As the show goes on, I think it's gonna be kind of evident as these things play out that John's got a problem. And it's, for lack of a better analogy, almost like alcoholism: the more he's in it, the more we are able to realize, like, "Oh, this is a problem." We know what happens when John goes over the edge, right? That's where we pick up in Supernatural: He's at the bottom of the barrel. We — and by we, I mean the audience, but I also mean the characters — get to see John drinking himself to the bottom of that barrel in The Winchesters. It's heartbreaking to the characters in the show because they're gonna want to help, but as much as they want to help, it's like, the canon's there. We know where it's leading.

But it's not leading there immediately, and we know also know that, even if it's not picture-perfect, Mary and John's relationship is going to be romantic. So tell me a little bit about how you worked with Meg to develop how they would start to relate to each other and banter with each other.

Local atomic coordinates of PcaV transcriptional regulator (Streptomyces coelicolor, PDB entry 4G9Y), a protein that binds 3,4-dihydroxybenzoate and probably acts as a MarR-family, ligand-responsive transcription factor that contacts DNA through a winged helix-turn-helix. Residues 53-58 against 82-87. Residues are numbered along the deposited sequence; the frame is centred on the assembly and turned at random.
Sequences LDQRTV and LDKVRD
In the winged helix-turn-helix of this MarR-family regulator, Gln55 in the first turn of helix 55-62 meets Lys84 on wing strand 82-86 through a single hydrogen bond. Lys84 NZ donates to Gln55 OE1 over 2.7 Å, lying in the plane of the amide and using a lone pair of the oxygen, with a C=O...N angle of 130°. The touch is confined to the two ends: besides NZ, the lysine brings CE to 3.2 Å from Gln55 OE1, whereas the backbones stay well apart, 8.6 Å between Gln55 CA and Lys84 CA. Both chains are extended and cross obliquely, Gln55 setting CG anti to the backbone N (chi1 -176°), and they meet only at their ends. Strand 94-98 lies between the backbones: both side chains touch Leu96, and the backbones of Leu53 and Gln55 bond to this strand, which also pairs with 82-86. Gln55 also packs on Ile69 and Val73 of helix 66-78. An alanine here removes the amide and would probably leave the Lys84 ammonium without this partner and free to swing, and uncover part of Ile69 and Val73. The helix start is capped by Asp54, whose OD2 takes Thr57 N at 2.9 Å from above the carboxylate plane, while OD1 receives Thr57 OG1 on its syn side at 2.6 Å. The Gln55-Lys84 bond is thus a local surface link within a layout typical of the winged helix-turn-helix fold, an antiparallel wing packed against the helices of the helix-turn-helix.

One of the notes that we have gotten is that they definitely want to see the romance — because everyone's a sucker for romance — come on early. So Meg and I just spent a ton of time around each other and really just just fell in love as friends and that's been so beneficial to telling the story of John and Mary and for our banter; it just made it a lot more natural.

These are two star-crossed lovers and, in my eyes, it's kind of like, Mary's trying to get out, John's getting in and it's these two paths that across where it's like very much like, "Oh, I see me in you, and you see you in me." There's this instant connection between the two of them, but the conflict comes from being on two separate paths here. And are right now they're crossing, but eventually they'll have crossed.

The bloopers are gonna be a lot more flirtatious! [Laughs] We get the note to drop back all the time, but we love any banter we can have.